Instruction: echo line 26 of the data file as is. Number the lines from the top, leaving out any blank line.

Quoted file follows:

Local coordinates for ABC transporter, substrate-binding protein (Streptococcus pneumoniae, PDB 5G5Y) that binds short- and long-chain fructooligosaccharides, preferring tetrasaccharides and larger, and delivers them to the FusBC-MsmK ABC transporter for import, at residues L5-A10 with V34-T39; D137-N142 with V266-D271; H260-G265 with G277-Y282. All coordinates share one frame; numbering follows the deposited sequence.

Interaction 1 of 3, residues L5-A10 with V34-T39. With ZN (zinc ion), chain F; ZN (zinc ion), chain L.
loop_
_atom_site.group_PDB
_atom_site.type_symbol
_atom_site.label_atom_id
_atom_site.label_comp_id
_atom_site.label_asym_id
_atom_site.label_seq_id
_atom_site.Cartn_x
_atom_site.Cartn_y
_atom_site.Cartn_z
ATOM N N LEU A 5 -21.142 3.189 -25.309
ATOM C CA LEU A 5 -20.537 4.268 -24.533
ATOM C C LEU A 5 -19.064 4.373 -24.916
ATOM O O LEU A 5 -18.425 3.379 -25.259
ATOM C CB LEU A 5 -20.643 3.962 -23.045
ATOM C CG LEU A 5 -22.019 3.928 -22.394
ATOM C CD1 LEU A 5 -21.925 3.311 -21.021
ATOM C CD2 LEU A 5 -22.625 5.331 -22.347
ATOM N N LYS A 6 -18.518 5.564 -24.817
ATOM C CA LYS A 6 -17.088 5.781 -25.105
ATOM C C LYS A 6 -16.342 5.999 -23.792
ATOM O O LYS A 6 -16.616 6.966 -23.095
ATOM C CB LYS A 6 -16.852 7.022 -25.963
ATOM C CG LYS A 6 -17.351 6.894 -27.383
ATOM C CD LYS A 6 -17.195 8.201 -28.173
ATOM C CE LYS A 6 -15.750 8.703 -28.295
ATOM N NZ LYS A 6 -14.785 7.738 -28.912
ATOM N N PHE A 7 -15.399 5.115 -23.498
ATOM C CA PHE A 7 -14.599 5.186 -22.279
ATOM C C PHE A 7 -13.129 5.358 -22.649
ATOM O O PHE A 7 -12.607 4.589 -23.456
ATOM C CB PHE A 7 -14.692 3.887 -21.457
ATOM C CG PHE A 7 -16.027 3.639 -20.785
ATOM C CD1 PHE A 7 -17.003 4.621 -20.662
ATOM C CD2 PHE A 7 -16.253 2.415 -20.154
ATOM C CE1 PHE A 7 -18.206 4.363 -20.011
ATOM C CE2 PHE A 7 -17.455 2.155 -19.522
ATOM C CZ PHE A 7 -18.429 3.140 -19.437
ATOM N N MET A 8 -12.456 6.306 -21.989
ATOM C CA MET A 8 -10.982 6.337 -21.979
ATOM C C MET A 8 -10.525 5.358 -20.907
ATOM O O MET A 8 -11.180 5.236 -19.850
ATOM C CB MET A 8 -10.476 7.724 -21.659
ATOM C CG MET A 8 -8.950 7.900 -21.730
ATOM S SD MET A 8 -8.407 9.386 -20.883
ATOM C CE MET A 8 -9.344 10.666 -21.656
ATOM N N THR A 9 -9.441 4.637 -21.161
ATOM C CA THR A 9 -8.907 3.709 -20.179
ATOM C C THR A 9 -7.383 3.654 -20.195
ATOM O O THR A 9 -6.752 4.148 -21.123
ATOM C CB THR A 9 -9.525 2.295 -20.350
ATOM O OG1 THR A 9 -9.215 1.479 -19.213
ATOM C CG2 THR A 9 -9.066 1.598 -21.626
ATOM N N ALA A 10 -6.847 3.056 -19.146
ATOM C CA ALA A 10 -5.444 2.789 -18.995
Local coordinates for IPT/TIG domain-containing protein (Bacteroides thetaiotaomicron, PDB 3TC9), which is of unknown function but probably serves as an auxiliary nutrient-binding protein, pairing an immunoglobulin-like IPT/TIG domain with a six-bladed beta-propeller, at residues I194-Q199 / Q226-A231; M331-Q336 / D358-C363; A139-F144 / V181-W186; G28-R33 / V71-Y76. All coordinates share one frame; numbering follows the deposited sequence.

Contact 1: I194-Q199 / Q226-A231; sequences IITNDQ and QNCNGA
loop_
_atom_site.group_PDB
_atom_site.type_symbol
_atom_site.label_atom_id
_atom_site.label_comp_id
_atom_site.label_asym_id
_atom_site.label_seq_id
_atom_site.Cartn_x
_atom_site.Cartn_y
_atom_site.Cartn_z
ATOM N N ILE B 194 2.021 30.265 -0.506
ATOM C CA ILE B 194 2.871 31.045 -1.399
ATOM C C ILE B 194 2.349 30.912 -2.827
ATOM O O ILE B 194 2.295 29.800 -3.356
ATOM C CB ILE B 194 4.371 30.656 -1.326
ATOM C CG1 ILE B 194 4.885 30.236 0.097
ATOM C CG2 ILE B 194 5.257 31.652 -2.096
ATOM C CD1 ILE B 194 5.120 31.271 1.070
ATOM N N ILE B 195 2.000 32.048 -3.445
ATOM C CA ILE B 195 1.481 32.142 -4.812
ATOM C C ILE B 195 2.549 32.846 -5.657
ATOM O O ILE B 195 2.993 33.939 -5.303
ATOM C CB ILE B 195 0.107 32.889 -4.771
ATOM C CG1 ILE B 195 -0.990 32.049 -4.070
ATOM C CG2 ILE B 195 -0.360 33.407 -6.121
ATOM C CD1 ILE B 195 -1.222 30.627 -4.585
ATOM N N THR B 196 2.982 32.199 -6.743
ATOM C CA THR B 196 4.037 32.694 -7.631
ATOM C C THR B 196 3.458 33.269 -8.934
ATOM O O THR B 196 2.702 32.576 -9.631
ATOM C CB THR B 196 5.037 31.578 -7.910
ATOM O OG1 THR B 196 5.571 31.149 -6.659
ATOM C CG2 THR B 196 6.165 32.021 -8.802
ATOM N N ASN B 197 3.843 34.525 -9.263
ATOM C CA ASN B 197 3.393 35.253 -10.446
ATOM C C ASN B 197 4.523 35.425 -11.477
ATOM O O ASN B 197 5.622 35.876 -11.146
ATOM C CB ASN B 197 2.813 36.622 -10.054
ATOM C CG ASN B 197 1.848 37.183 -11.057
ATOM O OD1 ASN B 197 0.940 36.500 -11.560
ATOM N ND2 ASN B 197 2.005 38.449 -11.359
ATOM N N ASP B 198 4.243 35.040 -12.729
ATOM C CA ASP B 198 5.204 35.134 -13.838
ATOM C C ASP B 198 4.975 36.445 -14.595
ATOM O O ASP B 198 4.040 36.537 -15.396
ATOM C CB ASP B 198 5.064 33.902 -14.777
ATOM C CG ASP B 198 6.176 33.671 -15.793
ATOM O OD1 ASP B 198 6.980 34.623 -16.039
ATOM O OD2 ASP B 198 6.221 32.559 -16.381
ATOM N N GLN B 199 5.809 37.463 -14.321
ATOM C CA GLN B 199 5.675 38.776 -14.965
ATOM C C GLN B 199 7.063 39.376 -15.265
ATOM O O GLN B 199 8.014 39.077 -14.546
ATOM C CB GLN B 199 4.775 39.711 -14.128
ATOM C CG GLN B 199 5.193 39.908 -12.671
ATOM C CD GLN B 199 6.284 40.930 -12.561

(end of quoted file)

ATOM C CG LYS A 6 -17.351 6.894 -27.383